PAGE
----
Welcome to the AG Bacterial Physiology!

Research summary

Life has evolved diverse protein machines and bacteria provide many fascinating examples.

Flagella are the primary organelles of motility in bacteria and enable movement towards nutrients and away from harmful substances, a process known as chemotaxis. Flagella-mediated motility is also important for many pathogens – including Salmonella enterica – and allows the bacteria to reach the site of infection, facilitate host-pathogen interactions, and promote biofilm formation.

The bacterial flagellum is by far the most prominent extracellular structure known in bacteria and made through self-assembly of several tens of thousand individual building blocks. However, many questions concerning the regulation, organization and assembly of this remarkably complex motility organelle remain poorly understood.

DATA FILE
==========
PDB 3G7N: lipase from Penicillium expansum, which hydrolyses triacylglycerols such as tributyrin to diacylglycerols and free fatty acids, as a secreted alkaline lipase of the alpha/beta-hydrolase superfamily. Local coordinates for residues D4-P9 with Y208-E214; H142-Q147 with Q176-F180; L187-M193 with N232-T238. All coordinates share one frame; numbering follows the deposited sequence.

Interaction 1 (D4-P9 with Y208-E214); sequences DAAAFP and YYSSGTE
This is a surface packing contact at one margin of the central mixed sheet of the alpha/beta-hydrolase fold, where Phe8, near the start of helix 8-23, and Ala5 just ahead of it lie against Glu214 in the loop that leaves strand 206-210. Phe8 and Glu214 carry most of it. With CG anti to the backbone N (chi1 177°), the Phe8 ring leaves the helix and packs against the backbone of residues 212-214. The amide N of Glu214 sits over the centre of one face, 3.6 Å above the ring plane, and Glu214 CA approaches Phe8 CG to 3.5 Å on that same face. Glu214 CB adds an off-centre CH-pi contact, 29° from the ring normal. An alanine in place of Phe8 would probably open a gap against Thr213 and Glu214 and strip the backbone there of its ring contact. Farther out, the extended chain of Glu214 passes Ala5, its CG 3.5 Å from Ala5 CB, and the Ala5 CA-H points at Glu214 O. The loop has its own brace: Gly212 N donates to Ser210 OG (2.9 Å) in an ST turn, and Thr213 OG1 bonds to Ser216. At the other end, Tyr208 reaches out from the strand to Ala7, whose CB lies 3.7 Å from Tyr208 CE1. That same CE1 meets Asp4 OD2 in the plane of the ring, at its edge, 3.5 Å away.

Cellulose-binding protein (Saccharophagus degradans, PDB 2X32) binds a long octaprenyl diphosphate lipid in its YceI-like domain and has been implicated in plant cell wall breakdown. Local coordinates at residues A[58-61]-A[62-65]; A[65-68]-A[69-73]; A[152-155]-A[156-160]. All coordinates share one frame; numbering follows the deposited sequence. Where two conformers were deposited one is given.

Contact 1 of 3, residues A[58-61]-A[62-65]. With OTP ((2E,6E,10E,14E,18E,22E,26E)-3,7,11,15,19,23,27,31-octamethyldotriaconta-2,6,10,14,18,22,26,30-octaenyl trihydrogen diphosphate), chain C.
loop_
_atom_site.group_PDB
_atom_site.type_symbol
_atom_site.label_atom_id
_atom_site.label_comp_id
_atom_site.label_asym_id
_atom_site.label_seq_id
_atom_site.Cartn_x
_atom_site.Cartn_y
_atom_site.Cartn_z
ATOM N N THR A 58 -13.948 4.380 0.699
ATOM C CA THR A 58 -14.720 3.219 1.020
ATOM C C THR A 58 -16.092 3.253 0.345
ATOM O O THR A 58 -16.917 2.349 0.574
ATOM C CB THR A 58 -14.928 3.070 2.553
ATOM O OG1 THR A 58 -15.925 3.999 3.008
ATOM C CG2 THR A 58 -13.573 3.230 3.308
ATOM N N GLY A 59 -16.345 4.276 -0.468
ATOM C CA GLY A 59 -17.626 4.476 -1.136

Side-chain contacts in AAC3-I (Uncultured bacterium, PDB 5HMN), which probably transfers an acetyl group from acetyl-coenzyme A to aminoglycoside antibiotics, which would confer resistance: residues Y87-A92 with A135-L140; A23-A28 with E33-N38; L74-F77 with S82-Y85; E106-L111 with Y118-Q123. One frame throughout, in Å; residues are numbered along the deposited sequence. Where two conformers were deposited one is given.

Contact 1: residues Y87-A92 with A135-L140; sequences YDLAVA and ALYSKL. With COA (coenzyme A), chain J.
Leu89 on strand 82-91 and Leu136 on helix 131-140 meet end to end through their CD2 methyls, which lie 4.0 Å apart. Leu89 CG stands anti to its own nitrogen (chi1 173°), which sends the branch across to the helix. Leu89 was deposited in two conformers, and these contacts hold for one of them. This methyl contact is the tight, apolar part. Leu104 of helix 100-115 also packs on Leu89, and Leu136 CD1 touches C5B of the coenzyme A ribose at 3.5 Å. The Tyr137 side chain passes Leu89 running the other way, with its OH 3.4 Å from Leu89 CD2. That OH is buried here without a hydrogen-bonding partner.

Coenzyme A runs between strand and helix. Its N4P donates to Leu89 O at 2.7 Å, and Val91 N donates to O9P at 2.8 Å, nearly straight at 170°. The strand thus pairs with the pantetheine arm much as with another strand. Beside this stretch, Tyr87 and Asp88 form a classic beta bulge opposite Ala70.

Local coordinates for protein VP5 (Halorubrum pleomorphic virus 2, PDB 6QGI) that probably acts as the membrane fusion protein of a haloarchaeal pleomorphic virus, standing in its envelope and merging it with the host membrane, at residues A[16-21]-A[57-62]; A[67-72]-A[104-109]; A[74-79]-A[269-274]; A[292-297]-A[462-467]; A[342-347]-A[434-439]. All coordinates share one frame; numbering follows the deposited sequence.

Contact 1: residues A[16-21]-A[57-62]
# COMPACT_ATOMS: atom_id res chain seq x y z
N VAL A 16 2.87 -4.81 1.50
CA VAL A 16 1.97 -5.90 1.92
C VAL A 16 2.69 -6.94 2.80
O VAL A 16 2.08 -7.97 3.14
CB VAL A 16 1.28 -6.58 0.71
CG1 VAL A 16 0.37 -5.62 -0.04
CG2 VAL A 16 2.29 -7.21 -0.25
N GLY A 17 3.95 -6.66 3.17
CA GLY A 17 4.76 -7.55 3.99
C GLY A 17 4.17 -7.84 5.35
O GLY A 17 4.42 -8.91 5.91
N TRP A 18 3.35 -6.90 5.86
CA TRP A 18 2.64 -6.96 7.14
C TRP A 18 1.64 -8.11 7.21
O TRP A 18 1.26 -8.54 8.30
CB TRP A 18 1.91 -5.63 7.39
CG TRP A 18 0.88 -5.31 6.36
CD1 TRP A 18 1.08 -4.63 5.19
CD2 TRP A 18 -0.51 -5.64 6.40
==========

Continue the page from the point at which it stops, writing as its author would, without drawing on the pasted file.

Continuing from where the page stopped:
We use a combination of genetic engineering, biochemistry and fluorescent microscopy techniques to understand the genetic regulation, self-assembly and protein export mechanisms of this fascinating nanomachine.

Recent lab news

January 25, 2018

We have a PhD position available. For more information see the job announcement!

November 28, 2017

In collaboration with Kelly T. Hughes and David F. Blair at the University of Utah, we show that the secretion pore of the flagellar type-III protein export apparatus is formed by the protein FliP. Published in Molecular Microbiology!

August 3, 2017

Florian's paper on the role of FliO as a flagellum-specific chaperone has been published in PLoS Biology! Congrats!

June 14, 2017

The microbiota composition determines the susceptibility towards Salmonella-induced gastroenteritis. A collaborative work together with Till Strowig at the Helmholtz Centre for Infection Research. Published in Cell Host & Microbe!

April 18, 2017

Thibaud's paper on the mechanism of filament growth has been published in eLife! Congrats Thibaud!

AG Bacterial Physiology, June 2017